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Neuroscience Exposition Wows Zoo Atlanta Visitors

W?ow! A real human brain! Let’s go see it now,” one kid exclaimed as his family entered Zoo Atlanta’s main gates Saturday, April 14, and discovered the Brains Rule! Neuroscience Exposition had taken over.


The Expo, sponsored by the Center for Behavioral Neuroscience and the Dana Alliance for Brain Initiatives, attracted more than 3,000 visitors to Zoo Atlanta on April 13-14, making it the largest public education event of its kind in the country.
CBN Educator and Expo Director, Kyle Frantz, Ph.D., said both days of the event were busy and fulfilling for all involved.


On Friday, April 13, seventh-grade students from Renfroe Middle School, a Decatur City School, visited the Expo. Students learned about the brain and behavior through interactive booths on a range of topics from brain anatomy to learning and memory.


“Friday’s event was our biggest-ever reverse science fair day of the Expo. The volunteer corps presented 12 different mini-lessons to more than 150 students and observations suggested that these seventh graders were the most attentive, engaged and interactive yet,” Frantz said.


This year’s public event on Saturday included 35 different education stations and entertaining jugglers who wandered throughout the zoo amazing visitors with their talents. Of the stations, 19 were new, including the Panda Cognition station based on authentic research conducted at Zoo Atlanta. The station’s visitors used the same manipulandum as the pandas to respond to cognitive challenges in spatial memory tasks.


“Many people were attracted to the Panda Veranda by the new panda cub, and hundreds of children tested their own spatial cognition just like the pandas do in on-going zoo research,” Frantz said.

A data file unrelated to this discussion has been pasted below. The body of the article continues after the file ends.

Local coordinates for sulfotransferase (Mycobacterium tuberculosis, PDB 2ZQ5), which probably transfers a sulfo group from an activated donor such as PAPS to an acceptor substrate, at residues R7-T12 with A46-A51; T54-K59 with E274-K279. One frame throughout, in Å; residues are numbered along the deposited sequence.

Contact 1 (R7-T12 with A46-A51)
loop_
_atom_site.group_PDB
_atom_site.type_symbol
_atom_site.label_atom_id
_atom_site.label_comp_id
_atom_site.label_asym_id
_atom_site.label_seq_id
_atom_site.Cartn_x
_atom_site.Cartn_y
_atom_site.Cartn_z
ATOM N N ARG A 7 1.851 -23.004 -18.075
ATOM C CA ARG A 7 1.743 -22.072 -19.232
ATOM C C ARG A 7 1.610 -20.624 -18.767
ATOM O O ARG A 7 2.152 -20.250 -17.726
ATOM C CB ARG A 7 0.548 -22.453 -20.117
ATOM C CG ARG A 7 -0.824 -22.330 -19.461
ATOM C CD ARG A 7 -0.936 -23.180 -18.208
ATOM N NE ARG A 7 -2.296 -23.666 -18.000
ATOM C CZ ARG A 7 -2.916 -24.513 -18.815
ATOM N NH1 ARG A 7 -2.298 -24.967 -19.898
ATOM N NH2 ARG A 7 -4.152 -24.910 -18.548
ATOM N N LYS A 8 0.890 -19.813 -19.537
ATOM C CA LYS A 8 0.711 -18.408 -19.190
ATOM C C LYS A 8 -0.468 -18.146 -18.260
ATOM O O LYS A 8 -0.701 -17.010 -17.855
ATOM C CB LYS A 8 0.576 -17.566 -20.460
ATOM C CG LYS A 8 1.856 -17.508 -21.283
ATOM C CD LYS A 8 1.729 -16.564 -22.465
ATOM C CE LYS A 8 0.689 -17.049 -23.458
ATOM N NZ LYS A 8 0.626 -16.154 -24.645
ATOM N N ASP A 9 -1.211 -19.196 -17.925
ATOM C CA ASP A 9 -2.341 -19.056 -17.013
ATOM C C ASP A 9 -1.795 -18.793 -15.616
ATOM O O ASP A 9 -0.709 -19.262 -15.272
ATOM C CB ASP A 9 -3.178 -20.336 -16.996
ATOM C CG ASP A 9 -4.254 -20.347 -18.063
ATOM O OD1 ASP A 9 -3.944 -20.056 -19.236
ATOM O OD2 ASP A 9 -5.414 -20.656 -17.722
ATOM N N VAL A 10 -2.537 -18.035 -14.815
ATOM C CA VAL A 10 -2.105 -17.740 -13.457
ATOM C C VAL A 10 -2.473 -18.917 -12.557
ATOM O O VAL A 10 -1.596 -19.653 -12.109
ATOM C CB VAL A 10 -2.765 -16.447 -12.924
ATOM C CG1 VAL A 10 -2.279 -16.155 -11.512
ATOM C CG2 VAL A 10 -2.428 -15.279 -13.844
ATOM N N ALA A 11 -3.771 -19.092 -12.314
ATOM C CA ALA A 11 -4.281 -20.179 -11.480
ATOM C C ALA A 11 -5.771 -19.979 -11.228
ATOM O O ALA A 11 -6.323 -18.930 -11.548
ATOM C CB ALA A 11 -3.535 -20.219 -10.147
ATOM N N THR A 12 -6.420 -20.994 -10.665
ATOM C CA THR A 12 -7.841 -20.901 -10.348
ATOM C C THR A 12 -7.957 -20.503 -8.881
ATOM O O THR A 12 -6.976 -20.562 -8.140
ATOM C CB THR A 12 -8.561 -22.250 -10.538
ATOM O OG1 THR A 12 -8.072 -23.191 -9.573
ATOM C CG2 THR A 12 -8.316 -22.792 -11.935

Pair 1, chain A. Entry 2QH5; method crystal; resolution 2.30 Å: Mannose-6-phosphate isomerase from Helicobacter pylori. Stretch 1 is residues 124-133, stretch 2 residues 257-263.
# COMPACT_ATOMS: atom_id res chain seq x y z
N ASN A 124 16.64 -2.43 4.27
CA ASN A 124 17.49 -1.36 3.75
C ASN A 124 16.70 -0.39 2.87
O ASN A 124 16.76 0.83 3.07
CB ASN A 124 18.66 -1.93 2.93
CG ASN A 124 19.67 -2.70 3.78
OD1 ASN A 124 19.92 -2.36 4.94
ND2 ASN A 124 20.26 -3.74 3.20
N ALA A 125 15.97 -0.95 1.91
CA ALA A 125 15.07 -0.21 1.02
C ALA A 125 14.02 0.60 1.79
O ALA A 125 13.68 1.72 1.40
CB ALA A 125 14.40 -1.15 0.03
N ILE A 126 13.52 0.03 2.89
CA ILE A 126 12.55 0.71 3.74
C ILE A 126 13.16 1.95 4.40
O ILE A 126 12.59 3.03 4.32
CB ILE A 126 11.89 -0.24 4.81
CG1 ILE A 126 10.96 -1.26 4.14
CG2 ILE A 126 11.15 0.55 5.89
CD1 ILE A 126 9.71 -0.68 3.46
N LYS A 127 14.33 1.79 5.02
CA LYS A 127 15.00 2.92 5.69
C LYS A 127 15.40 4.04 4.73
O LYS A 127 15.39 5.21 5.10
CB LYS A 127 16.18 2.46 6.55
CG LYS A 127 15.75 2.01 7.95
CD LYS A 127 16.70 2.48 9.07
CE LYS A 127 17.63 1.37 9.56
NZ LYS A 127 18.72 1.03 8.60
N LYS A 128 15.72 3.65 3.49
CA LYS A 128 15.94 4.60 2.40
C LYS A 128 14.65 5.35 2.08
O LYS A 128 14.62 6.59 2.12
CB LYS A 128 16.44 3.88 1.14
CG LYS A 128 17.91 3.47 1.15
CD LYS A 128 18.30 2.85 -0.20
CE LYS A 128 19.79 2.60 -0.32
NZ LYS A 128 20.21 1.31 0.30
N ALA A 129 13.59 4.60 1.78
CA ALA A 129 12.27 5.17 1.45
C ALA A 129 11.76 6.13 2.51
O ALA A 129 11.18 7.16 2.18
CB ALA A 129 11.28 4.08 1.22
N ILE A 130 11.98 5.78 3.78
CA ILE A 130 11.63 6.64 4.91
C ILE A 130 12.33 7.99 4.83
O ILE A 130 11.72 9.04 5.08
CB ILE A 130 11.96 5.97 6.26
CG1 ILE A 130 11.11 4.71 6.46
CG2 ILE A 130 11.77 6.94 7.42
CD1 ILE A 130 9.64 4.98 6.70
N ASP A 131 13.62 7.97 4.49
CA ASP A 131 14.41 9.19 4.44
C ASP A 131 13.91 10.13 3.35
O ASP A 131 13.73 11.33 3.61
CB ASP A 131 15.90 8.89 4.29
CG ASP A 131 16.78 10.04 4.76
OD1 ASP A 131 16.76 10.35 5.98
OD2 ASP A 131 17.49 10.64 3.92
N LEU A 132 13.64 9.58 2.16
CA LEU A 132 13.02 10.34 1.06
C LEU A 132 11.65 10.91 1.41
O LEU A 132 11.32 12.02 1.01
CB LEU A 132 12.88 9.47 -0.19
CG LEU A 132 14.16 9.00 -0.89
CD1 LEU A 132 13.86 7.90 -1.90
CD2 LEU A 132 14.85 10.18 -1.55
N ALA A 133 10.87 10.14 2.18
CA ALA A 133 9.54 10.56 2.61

Another popular booth was the new “Wired to Win” station based on an IMAX film now showing at the Fernbank Museum of Natural History in Atlanta. The film explores the role of the brain and nervous system in maintaining motivation, managing fear, inhibiting pain, and processing sensory stimuli during the Tour de France bicycle race. The station simulated a bike race, won by answering brain structure and function questions.
The Fernbank Museum donated 50 tickets for the IMAX film to the Expo prize wheel.


More than 335 visitors completed “sticker cards” after engaging in at least eight stations and earned an opportunity to spin the prize wheel.
“One parent, at the prize wheel, was surprised (and excited) when her 10-year-old son filled out his Prize Questions Survey and stated his new career goal – to become a neuroscientist,” Frantz said. “We hope he sticks with the CBN over the coming years for our middle school Brain Camps, high school Institute On Neuroscience program, and then our undergraduate, graduate, and postdoctoral training opportunities.”
Frantz credited this year’s success to the 200 volunteers who gave their time and expertise.


“This year’s Expo also benefited from the Georgia State University internship course in which 40 high school, undergraduate, and graduate students took the entire semester to learn about science education, Zoo Atlanta, and neuroscience, in preparation for the Expo,” Frantz said.
For more information on the Center’s education programs visit the CBN website at: http://www.cbn-atl.org/education/index.shtml.

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